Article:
The Queen Anne-style home provides privacy and a respite from the bustle of Washington that is not available at the White House, which is “charming and beautiful, but you live above the store,” Dufour said.
The seven vice presidents who lived at Number One Observatory Circle before Ms. Harris appreciated the spacious grounds and the ability to make the home their own. When the Bidens lived there, they painted the dining room the same shade of blue as their home in Delaware and hung borrowed pieces from the National Gallery of Art.
It has also become a tradition that each new tenant presides over improvements to the 128-year-old home. The Cheneys remodeled the kitchen, for example. The Pence added a hive. (On Tuesday, an official in Ms. Harris’s office said the bees would stay “absolutely”). And the Bidens added a small garden that features the names of the previous occupants and their pets, etched into stones surrounding a fountain.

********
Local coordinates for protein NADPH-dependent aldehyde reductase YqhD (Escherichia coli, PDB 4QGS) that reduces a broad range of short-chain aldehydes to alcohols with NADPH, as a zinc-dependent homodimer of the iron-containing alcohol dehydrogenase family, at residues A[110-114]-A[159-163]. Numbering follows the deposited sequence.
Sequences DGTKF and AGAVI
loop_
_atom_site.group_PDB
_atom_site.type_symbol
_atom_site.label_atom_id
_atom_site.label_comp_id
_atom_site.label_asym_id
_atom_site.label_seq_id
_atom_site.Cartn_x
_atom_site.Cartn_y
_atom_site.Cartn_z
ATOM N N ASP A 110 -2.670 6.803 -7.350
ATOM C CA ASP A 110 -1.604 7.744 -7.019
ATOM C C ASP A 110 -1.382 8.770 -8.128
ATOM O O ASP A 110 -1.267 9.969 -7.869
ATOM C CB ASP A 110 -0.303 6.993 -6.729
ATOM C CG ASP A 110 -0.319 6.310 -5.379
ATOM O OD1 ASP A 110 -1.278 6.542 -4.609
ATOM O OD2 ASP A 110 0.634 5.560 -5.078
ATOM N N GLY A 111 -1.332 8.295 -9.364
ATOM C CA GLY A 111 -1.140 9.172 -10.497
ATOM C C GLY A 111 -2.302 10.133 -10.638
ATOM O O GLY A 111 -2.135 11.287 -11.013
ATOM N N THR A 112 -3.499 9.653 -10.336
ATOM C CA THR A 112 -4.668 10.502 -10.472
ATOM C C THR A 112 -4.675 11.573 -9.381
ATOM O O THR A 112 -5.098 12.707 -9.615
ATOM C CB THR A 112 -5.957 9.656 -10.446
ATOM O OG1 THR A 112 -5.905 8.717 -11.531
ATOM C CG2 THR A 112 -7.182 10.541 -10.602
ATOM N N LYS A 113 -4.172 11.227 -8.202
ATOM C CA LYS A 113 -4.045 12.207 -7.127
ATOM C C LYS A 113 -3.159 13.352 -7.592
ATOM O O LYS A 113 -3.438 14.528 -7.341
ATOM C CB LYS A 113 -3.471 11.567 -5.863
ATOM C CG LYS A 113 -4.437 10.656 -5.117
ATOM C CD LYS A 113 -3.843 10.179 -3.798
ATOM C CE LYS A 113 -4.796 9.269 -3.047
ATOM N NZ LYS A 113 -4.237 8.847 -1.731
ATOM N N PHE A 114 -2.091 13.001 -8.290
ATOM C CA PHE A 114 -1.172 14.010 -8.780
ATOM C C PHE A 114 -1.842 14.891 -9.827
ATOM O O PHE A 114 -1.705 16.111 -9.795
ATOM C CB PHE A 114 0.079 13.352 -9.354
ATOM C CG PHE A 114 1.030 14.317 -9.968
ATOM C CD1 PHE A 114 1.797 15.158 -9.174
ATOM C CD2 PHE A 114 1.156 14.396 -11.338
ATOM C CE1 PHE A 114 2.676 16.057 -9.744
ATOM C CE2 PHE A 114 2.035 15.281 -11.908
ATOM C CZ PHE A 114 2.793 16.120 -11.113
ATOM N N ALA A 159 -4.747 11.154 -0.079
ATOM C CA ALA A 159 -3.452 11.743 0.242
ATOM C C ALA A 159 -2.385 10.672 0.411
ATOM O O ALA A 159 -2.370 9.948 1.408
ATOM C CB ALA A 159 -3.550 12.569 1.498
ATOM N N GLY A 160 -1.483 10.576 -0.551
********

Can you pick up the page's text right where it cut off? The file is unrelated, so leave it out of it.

“Each person has added something to improve the home for the next family,” Jill Biden told The Washington Post as the Bidens, then vice president and second lady, prepared to leave residence in 2017. Most of the residents hired a designer to help them. but Mrs. Harris and Mr. Emhoff haven’t done it yet.
On Tuesday, an official in Ms. Harris’s office said the vice president and Mr. Emhoff would be “discussing long-term projects” that would incorporate elements of California, where she served as attorney general and senator, and her cultural heritage. as the first woman of color to hold the position.
Ms. Harris’s predecessors often hosted personal or official events at home and have often interacted with people in the neighborhood, who have to deal with the daily obstruction of caravans and the noise of Marine Two flying overhead.
“You have to be aware when you organize an event,” Dufour said. “People in the neighborhood feel a lot of traffic.”